Why didn't young Bukowski run away? (1 Viewer)

I was rereading Ham on Rye, I'm at the part where he is mowing the lawn for the first time. His father is very cruel, I think it's funny every time Chinaski would tell him, I'll kill you. I don't know if these experiences were at all exaggerated, like Buk getting hit in the leg with a 2x4 to continue mowing..
I wonder, why the hell didn't he just run away? That shit seemed hellish, and his pop crazy.
Anywhere. I often toyed with the idea of doing it when I was younger. I know there probably weren't the programs there are now when he was a kid, and you don't think of those things anyway, but man... that's one of the first things that screamed in my head reading that chapter.

People can learn to survive just about anything that doesn't kill them. I think that bashing your children was normal in the 1930's. So there wasn't many places to escape abuse in those days. No shelters, or fostering etc. Like all abusers, his father was a coward and the abuse stopped when Hank was big enough to have fought back. Unfortunately that seemed to coincide with being thrown out of home. Maybe that was more than a coincidence.



That's the point, isn't it? Where exactly is anywhere? Saying "anywhere" is like not saying anything at all.
A kid in the 1930s... where's he gonna go? What's he thinking? It's the depression. Tough times. "The strangers out there will take care of me when the people I'm supposed to trust more than anyone in the world can't/won't?".

No... he was stuck... like almost every kid in his situation would be.

I hope there's a special place in hell reserved for abusive parents.
I guess. I got to the part where he says he at that point considered running away, but didn't figuring if men couldn't get jobs a kid couldn't. But the thought crossed his mind then.
By anywhere I meant a person like that, I'd think, would be driven elsewhere by his need to survive. I remember him saying how his father was the best literary teacher because of all the crap he dished out...so maybe that's what helped build Bukowski. But it seems like a tough lesson.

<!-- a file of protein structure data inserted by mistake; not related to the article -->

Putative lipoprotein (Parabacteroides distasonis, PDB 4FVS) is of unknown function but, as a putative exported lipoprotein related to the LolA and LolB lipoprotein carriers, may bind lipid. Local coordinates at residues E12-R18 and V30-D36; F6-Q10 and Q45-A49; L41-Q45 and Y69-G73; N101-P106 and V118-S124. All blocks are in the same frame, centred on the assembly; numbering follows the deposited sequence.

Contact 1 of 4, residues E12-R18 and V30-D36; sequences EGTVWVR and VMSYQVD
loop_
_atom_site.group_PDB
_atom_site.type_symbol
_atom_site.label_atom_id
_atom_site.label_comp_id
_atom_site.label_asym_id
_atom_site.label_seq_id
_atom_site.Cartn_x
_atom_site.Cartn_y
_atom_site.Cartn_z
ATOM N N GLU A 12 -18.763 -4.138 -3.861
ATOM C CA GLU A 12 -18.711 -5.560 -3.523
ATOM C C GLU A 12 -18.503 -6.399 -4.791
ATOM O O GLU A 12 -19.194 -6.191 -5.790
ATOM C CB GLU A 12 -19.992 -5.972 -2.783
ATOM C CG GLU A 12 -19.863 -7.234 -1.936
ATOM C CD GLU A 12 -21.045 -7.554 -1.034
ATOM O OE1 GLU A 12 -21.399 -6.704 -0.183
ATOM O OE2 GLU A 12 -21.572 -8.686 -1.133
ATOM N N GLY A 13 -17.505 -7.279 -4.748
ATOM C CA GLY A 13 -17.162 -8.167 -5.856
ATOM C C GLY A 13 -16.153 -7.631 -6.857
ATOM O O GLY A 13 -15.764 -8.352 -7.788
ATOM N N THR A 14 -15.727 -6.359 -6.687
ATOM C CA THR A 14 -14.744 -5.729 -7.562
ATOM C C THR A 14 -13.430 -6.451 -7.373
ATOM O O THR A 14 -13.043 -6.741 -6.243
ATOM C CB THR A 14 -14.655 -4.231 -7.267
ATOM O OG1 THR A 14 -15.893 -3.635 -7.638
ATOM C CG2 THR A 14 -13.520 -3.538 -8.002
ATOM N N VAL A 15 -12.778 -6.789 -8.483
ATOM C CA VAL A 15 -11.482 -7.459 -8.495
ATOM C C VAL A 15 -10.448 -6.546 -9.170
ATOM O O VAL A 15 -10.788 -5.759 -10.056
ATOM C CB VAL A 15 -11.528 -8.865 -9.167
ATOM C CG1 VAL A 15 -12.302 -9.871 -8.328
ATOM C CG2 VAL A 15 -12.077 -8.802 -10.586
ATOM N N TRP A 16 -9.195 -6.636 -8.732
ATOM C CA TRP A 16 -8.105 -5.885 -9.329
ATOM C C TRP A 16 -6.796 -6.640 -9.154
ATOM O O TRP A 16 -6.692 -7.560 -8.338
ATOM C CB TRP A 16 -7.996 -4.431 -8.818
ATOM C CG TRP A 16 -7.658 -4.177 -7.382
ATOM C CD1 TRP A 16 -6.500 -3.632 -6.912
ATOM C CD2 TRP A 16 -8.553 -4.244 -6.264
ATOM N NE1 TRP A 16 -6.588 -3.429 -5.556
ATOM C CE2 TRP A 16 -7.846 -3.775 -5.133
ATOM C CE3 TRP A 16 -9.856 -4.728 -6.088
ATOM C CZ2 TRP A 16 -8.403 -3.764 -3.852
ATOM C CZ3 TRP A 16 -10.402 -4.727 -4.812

I'm gonna agree with Dinosauriawe on this one.

In the 30s, parents beating their kids was considered normal. And there wasn't anyplace to go until you were old enough to whip your old man's ass and set out on your own. I s'pose there was the possibility of lying about your age and joining the army at 16. But that's just going from the broiler to the blast furnace, isn't it?

Buk did, I think, what he could do. He endured. ("Endurance is more important than truth," he said.) And I believe this crazy and abusive environment in a strange way helped him to toughen up for what lay ahead.

I recently watched a documentary about the building of the Burmese railroad during WW2. The Japanese used slave labor, much of it composed of U.S. and Australian POWs. And the interviewer asked this one guy how he made it thru all the torture, malnutrition, disease, and abuse. And he said, "hatred of the Japanese." I think Buk's contempt for his old man may have gotten him thru. It certainly framed his view of mankind.

"Humanity / you never had it / from the begining."
yes, even bukowski stated this.

he said his father was a good literary teacher. he taught him the meaning of pain, pain without reason.

whats the link? well when you get the shit kicked out of you long enough and hard enough, you tend to say what you really mean. all the pretense gets beaten out of you.
I think that's a pretty weak or indirect link. You could just as easily react in in other ways. F.x. become a fearsome individual afraid to speak your mind. Buk was lucky that it did'nt break his spirit. A weaker individual could have been severely damaged for life...

I wonder if there's any meaning to be taught in pain without reason. It sounds contradictory...
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I knew someone 12 whose stepfather was 17
he'd get beaten up regularly on welfare nights
His bed was made of plastic milk crates
with blankets folded over as a mattress
he went home most nights to sleep. . .
his mother got a credit card that she used
to buy him and his brother beds and dressers.
they'd never been so happy. . .they felt their life was normal
the week after, the beds were sold for cash
and they were back on the milk crates
they went home most nights to sleep. . .
I ran, I'll tell you that. Thirteen the first time, Seventeen the last and final. Who knows? A friend of mine who used to also get his ass beat regularly stayed the distance, actually got physical with the old man towards the end.

I didn't have the stomach for all the sturm and drang, the ringing slaps to the side of the head, the hellish hour of five o' clock. Not me. I had legs, could run like a son-of-bitch, and did.
I'm just rereading Ham on Rye and I came upon this passage on page 87;
"5th grade became 6th grade and I began to think about running away from home but I decided that if most of our fathers couldn't get jobs how in the hell could a guy under five feet tall get one?"
He then goes on to describe people eating weeds out of vacant lots and fights between the unemployed men. "Everybody was angry".

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